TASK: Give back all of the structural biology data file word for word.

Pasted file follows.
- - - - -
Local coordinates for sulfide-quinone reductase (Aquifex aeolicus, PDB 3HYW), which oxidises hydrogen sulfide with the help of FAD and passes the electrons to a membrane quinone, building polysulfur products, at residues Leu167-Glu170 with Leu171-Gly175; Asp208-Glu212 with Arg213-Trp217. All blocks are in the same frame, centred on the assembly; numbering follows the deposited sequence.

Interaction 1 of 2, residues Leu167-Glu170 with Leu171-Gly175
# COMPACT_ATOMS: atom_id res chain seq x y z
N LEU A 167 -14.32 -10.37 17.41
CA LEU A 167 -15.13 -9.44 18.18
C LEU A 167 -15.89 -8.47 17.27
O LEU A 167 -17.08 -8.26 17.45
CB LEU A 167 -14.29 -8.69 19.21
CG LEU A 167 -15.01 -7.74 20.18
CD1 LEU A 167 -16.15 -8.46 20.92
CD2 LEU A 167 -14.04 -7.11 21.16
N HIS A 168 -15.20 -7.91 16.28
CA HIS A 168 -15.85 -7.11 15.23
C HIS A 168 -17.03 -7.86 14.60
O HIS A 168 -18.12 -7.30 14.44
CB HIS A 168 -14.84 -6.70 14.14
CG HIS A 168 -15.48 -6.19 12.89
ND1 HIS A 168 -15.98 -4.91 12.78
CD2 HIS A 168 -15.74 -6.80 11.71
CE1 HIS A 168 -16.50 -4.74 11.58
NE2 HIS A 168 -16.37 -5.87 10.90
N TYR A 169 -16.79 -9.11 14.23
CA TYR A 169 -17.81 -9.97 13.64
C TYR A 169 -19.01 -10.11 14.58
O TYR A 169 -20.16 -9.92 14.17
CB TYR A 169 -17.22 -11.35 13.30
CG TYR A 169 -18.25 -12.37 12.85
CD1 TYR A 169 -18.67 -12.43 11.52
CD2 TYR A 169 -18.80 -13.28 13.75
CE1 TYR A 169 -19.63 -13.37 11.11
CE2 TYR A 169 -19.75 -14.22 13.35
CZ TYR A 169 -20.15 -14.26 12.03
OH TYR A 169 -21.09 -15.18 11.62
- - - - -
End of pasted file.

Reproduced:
Local coordinates for sulfide-quinone reductase (Aquifex aeolicus, PDB 3HYW), which oxidises hydrogen sulfide with the help of FAD and passes the electrons to a membrane quinone, building polysulfur products, at residues Leu167-Glu170 with Leu171-Gly175; Asp208-Glu212 with Arg213-Trp217. All blocks are in the same frame, centred on the assembly; numbering follows the deposited sequence.

Interaction 1 of 2, residues Leu167-Glu170 with Leu171-Gly175
# COMPACT_ATOMS: atom_id res chain seq x y z
N LEU A 167 -14.32 -10.37 17.41
CA LEU A 167 -15.13 -9.44 18.18
C LEU A 167 -15.89 -8.47 17.27
O LEU A 167 -17.08 -8.26 17.45
CB LEU A 167 -14.29 -8.69 19.21
CG LEU A 167 -15.01 -7.74 20.18
CD1 LEU A 167 -16.15 -8.46 20.92
CD2 LEU A 167 -14.04 -7.11 21.16
N HIS A 168 -15.20 -7.91 16.28
CA HIS A 168 -15.85 -7.11 15.23
C HIS A 168 -17.03 -7.86 14.60
O HIS A 168 -18.12 -7.30 14.44
CB HIS A 168 -14.84 -6.70 14.14
CG HIS A 168 -15.48 -6.19 12.89
ND1 HIS A 168 -15.98 -4.91 12.78
CD2 HIS A 168 -15.74 -6.80 11.71
CE1 HIS A 168 -16.50 -4.74 11.58
NE2 HIS A 168 -16.37 -5.87 10.90
N TYR A 169 -16.79 -9.11 14.23
CA TYR A 169 -17.81 -9.97 13.64
C TYR A 169 -19.01 -10.11 14.58
O TYR A 169 -20.16 -9.92 14.17
CB TYR A 169 -17.22 -11.35 13.30
CG TYR A 169 -18.25 -12.37 12.85
CD1 TYR A 169 -18.67 -12.43 11.52
CD2 TYR A 169 -18.80 -13.28 13.75
CE1 TYR A 169 -19.63 -13.37 11.11
CE2 TYR A 169 -19.75 -14.22 13.35
CZ TYR A 169 -20.15 -14.26 12.03
OH TYR A 169 -21.09 -15.18 11.62